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Lack of staff, not customers, closes Top That Frozen Yogurt

When Top That Frozen Yogurt opened on Broadway in 2009, it capitalized on the self-serve and “pick your own toppings” trend, allowing customers to pile a mountain of treats on their frozen yogurt, totally customized to their unique taste. Not surprisingly, it hit a sweet note, drawing in a healthy line of customers, especially during the after-school rush. While the pandemic, fires and prolonged power outages put a dent in business, customers would flock back to this locally owned staple as soon as they were able.

It was a lack of staff, not consumers, that ended this Sonoma business last week.

“We were forced to close because we had no employees,” said Tiffany Brown, who served as general manager at the fro-yo business for the past four years. “The employees I have are all leaving for college. We could not find anyone over the age of 16 to work.”

State law requires that older teens or adults be present to open and close the store, for safety and liability. As one might expect, Top That often relied on local teens and college students to fill the four to six minimum wage positions required to run the business.

For the past few years, Top That had a steady base of employees, who were committed to their jobs. Whether furloughed during the pandemic when self-serve businesses could not operate, or when the shop closed during a power outage, they always came back. It was a tight-knit work family created by Brown and owner Lori Solis.

“We have had great employees,” Brown said, adding that she was proud to see them launch into college.

As a business that has always relied on the cyclical schedule of younger employees, they were used to replenishing the ranks every so often. But when Brown started her search for more employees this summer, she found little to no response.

“I did all the usual things — Craigslist, Indeed, a ‘for hire’ sign in the window, Facebook, Instagram — nothing really came of it,” Brown said.

It’s a trend seen across the region and state. According to a recent UC Berkeley Labor Center study on the effects of the pandemic on California businesses, the state has only recovered half the jobs lost to COVID-19, even when the Golden State’s job gains in the past four months were the largest in the nation. Of those job losses, 80% were low-wage positions, with the leisure and hospitality industry providing the lowest wages nationally. Some businesses are promoting higher wages and cash bonuses to incentivize new employees — Blue Ribbon Cleaning Service in Rohnert Park offered a $3,000 one-time payment for new house cleaners and even then, was unable to find anyone, according to the North Bay Business Journal.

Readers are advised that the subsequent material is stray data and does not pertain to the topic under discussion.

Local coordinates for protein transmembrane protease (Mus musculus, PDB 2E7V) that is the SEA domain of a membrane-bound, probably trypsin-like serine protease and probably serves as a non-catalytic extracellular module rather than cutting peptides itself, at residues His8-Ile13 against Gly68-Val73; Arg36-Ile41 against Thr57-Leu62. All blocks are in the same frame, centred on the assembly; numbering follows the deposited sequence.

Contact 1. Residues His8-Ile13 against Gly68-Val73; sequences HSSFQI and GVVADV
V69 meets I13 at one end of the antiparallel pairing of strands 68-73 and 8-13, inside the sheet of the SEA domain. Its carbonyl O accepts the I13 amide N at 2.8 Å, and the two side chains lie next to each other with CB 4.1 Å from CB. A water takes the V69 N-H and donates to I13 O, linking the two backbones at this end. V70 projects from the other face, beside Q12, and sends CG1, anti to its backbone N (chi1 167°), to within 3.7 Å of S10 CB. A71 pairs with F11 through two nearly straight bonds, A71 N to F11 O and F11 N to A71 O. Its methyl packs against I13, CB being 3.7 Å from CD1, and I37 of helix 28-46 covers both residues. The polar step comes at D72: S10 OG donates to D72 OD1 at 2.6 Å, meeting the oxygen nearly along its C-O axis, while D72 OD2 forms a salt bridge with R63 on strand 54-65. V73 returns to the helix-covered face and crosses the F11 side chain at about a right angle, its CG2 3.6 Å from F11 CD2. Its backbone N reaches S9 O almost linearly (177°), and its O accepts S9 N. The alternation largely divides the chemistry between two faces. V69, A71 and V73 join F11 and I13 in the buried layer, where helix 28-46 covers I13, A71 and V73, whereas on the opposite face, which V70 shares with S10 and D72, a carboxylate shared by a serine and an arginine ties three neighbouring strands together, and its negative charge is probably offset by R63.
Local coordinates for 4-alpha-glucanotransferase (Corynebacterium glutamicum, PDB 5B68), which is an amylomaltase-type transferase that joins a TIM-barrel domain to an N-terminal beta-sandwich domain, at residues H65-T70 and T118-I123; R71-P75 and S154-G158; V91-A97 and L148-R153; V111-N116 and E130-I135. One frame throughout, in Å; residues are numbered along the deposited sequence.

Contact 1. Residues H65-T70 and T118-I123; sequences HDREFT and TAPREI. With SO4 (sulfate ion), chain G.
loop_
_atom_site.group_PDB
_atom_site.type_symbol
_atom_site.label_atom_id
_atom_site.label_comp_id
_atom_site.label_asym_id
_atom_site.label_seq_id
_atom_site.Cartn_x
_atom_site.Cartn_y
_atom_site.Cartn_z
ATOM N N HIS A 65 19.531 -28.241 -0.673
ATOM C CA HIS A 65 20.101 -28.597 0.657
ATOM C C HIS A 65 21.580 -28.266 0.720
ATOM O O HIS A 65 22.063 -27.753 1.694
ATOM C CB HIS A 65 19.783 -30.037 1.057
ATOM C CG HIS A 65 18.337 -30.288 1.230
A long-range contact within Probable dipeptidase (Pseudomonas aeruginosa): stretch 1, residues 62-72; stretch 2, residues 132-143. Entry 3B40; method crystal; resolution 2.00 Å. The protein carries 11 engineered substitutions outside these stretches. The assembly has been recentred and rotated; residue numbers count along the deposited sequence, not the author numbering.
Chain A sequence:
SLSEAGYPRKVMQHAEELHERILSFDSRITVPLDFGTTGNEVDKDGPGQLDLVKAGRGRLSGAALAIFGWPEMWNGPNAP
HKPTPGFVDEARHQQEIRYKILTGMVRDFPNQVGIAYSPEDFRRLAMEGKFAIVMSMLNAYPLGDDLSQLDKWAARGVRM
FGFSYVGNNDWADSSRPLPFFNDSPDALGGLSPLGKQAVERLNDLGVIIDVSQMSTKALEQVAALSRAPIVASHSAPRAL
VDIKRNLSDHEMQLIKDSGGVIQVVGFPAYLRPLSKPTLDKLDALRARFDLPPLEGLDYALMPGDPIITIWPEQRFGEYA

Mom-and-pop shops don’t have that kind of capital, Brown said, they can’t afford to offer employees lucrative enticements. The few people she did hire didn’t work out, mostly due to their young age and fluctuating priorities between school and social lives. With COVID cases rising, power shut-off season looming and the disruption expected when Broadway is repaved and restriped this fall, “it was the right time to close,” Brown said.

The building was already on a month-to-month lease, making the decision easier. They considered alternative models that might be better steeled against the many struggles hitting small businesses in 2021, but ultimately it was time to lock the door.

“Last Wednesday, I ran out of product about 3-o’clock and I closed up. I made it through the last school rush and that was it,” Brown said.

She then posted to Facebook, a simple goodbye that read: “We regret to inform you that Top That Yogurt closed permanently on Aug. 26, 2021. Thank you for your support over the last 12 years. We will sincerely miss serving our beautiful community.”

They plan to sell off the yogurt equipment, freezers and other industrial items. The leftover toppings will be given away, possibly to local schools for a special treat. The cups and spoons are headed to Beltane Ranch, where Brown’s daughter works on special events.

It’s a bittersweet end for the frozen treat business.

“We love our families. It was fun to see kids come in, in their parent’s arms and then one day they’re up and walking and picking out their own toppings,” Brown said.

She also has a word of advice to protect other small businesses in this challenging climate. “Everyone, just go to your local stores if you want to keep them in town,” she said.

That’s a sentiment echoed by Mark Bodenhamer, president of the Sonoma Valley Chamber of Commerce. While things got worse in the pandemic, a lack of staffing options is a problem that has long plagued Sonoma’s business community.

“It’s almost entirely the result of issues that we’re all aware of,” he said, pointing to the housing crisis, high cost of living and lack of outside transportation options to the Valley.

“It’s probably going to get worse or stay the same,” if nothing changes, he added.

Kathryn Reed of the North Bay Business Journal also provided reporting on this story.

Contact editor/publisher Emily Charrier at emily.charrier@sonomanews.com.

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